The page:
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The world is much more vibrant than I had previously known.

I received my enchroma CX glasses yesterday.

I have severe red-green colorblindness; always have. I didn’t really know that I was color blind until I failed, in a big way, the colorblindness test to join the military so that I could apply to flight school. This was the dot test that you have to identify the numbers hidden in the dots. Most people can see these numbers, not me. I hardly saw but one or two. Most folks can see ten or more in this test. So, no flight school and I took a different path.

Since that time I’ve taken the dot number test many times and failed it every time. So, I’m colorblind in a big way but I never really understood what that meant. I do now.

My wife got me the CX glasses for my supposed 50th birthday recently, though everybody knows I’m really 34. I was skeptical that I could see colors in the way that others do, and concerned about the cost. Not anymore.

Yesterday I saw the color purple for the first time. I saw orange, and reds, and pinks that I didn’t know existed. I never understood “purple” until yesterday. The concept of “purple” was completely foreign.

I walked around our neighborhood yesterday with my wife in the sunshine and wore the CX lenses. Wow. I looked closely at my own rose bushes, the very same ones I had planted, and realized immediately that I’d never seen them before. My wife said that the color of the roses was “fuscia.” I had always thought they were just a kind of flat red that I could never describe. I can’t really describe “fuscia” either. I’ve never seen “fuscia” before yesterday, and it was fantastic.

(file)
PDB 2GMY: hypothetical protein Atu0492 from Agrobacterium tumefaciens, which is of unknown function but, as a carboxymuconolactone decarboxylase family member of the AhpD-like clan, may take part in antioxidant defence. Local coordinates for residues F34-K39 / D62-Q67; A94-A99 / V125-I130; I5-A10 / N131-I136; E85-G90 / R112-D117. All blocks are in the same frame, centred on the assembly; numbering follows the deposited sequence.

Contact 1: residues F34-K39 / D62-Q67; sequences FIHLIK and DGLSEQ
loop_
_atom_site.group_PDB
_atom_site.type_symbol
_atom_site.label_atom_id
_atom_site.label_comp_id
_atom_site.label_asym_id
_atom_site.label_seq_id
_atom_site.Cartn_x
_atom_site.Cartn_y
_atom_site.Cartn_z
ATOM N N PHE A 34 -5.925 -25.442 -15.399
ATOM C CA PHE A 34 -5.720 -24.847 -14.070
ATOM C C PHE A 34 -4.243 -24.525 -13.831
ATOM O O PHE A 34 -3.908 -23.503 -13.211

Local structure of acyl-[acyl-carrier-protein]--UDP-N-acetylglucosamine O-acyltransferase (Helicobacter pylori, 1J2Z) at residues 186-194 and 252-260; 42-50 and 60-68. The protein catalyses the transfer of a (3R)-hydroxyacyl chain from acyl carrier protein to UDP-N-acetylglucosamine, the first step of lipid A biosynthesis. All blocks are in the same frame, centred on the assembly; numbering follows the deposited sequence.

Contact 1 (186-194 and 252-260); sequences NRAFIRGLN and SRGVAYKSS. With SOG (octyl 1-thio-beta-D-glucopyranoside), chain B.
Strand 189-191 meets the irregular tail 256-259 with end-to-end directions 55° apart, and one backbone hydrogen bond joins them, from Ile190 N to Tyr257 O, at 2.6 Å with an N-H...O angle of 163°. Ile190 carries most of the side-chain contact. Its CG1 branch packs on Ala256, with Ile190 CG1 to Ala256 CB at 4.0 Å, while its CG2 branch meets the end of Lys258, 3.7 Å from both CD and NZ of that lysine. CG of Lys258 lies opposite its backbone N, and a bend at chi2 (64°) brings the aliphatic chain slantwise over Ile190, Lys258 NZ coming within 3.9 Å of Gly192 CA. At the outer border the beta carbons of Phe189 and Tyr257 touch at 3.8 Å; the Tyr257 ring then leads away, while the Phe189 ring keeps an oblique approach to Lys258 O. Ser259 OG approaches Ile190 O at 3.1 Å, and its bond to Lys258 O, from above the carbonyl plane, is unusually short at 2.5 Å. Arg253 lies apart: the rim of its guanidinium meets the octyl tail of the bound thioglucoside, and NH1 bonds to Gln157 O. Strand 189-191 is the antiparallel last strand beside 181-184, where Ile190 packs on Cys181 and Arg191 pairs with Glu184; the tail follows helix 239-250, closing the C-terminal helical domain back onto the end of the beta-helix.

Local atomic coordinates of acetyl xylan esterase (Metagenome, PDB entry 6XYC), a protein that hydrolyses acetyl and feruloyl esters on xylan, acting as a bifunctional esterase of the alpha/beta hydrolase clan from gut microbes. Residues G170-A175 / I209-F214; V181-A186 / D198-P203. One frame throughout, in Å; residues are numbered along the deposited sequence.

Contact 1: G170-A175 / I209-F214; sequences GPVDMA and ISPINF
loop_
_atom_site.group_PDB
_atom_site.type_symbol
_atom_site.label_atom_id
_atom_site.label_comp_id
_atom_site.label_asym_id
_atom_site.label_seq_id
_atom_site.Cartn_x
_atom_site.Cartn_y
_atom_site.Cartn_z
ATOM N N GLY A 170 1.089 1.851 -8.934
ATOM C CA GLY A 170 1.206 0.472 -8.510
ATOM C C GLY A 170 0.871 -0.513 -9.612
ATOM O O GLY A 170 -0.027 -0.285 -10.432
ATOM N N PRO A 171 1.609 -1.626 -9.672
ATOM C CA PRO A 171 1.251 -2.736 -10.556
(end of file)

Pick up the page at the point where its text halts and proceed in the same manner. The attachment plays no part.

I quickly realized that I didn’t understand “color” at all. I don’t have the vocabulary to talk about it, either. It’s like when someone tastes a special wine and doesn’t have the words to describe all the tastes and smells; it’s wonderful and exquisitly frustrating at the same time. That’s how I felt, and still feel. I will feel this way for a long time, and that’s fine.

These CX glasses have literally opened a new visual world to me that I was completely unaware of except through the experience and adjectives of others. I never really experienced the true visual world until yesterday. It’s a bit overwhelming to experience these new visual inputs. It’s all totally new, yet familiar still.

We drove today to the local gardening center. The sun was shining. The documentation from enchroma kindly included a fairly strong warning that “colors might be distracting,” it’s true. The warning is a legitimate one because I was definitely distracted by all these new colors that I’ve never seen before. I didn’t crash the car, but I was concerned I might make an error while “distracted” … because I was distracted.

I had to get a new pair of prescription eyeglasses yesterday that fit comfortably under the CX frames. Today was the first day I got to wear the CX frames and see everything clearly close and far away. The world is much more vibrant than I had previously known. It’s a disconcerting revelation to suddenly know that I know nothing of the visual world.

This now is a great adventure of seeing colors I did not know existed, and seeing people, too, in flesh tones that aren’t always green. I thought everyone had a green tinge but they really don’t. That’s a good thing.

My new favorite color is purple. Before yesterday I didn’t really believe that purple was real, I always thought that purple was some joke that everyone played on me because I didn’t understand what it was. Now I know purple, and lots of other colors.

I bought a huge purple petunia plant today, and a smaller pink one. I never saw pink before today. I don’t understand pink and I don’t understand purple, but I know that they are beautiful and full of light and glory. I replanted the petunias and they are now outside my window in a big planter.

I can see colors now that I did not know existed prior to receipt of the CX lenses. A new visual world is now open to me that I didn’t even know existed before yesterday.

This kind of thing is transformative. If I really were 50, instead of 34, I’d be thinking that this is a great thing, a superb wonderful thing with which to begin the next phase of my life. I have gardens, and seashores, and museum upon museum to visit. Awesome.
-Daniel Mallock